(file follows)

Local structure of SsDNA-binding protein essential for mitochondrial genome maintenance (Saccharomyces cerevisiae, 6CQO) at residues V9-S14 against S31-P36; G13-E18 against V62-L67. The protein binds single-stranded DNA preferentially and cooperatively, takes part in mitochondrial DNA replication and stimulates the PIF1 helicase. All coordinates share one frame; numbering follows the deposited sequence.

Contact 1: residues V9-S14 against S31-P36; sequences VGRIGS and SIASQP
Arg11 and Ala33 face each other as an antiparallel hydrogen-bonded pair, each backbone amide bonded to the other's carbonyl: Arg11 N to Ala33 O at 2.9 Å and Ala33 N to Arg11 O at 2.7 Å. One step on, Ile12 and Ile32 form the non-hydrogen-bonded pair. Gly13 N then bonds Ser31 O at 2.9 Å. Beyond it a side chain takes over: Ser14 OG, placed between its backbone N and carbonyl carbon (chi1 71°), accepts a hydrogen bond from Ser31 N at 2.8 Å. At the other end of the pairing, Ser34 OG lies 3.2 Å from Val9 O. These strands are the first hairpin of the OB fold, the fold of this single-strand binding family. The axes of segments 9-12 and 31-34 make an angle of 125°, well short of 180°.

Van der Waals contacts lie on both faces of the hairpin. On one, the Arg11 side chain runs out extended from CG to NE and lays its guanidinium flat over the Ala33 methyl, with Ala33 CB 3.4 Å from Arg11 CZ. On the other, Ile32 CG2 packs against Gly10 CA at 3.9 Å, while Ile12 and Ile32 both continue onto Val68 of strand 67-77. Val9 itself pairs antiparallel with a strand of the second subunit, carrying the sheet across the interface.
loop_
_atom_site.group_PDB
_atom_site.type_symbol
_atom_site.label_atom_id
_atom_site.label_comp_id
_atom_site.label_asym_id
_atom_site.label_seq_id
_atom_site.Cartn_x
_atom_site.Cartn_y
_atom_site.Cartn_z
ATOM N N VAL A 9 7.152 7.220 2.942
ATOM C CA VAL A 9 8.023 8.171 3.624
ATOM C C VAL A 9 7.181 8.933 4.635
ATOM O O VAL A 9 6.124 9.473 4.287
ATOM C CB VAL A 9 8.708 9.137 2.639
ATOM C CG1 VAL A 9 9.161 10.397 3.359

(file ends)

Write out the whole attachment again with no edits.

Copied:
Local structure of SsDNA-binding protein essential for mitochondrial genome maintenance (Saccharomyces cerevisiae, 6CQO) at residues V9-S14 against S31-P36; G13-E18 against V62-L67. The protein binds single-stranded DNA preferentially and cooperatively, takes part in mitochondrial DNA replication and stimulates the PIF1 helicase. All coordinates share one frame; numbering follows the deposited sequence.

Contact 1: residues V9-S14 against S31-P36; sequences VGRIGS and SIASQP
Arg11 and Ala33 face each other as an antiparallel hydrogen-bonded pair, each backbone amide bonded to the other's carbonyl: Arg11 N to Ala33 O at 2.9 Å and Ala33 N to Arg11 O at 2.7 Å. One step on, Ile12 and Ile32 form the non-hydrogen-bonded pair. Gly13 N then bonds Ser31 O at 2.9 Å. Beyond it a side chain takes over: Ser14 OG, placed between its backbone N and carbonyl carbon (chi1 71°), accepts a hydrogen bond from Ser31 N at 2.8 Å. At the other end of the pairing, Ser34 OG lies 3.2 Å from Val9 O. These strands are the first hairpin of the OB fold, the fold of this single-strand binding family. The axes of segments 9-12 and 31-34 make an angle of 125°, well short of 180°.

Van der Waals contacts lie on both faces of the hairpin. On one, the Arg11 side chain runs out extended from CG to NE and lays its guanidinium flat over the Ala33 methyl, with Ala33 CB 3.4 Å from Arg11 CZ. On the other, Ile32 CG2 packs against Gly10 CA at 3.9 Å, while Ile12 and Ile32 both continue onto Val68 of strand 67-77. Val9 itself pairs antiparallel with a strand of the second subunit, carrying the sheet across the interface.
loop_
_atom_site.group_PDB
_atom_site.type_symbol
_atom_site.label_atom_id
_atom_site.label_comp_id
_atom_site.label_asym_id
_atom_site.label_seq_id
_atom_site.Cartn_x
_atom_site.Cartn_y
_atom_site.Cartn_z
ATOM N N VAL A 9 7.152 7.220 2.942
ATOM C CA VAL A 9 8.023 8.171 3.624
ATOM C C VAL A 9 7.181 8.933 4.635
ATOM O O VAL A 9 6.124 9.473 4.287
ATOM C CB VAL A 9 8.708 9.137 2.639
ATOM C CG1 VAL A 9 9.161 10.397 3.359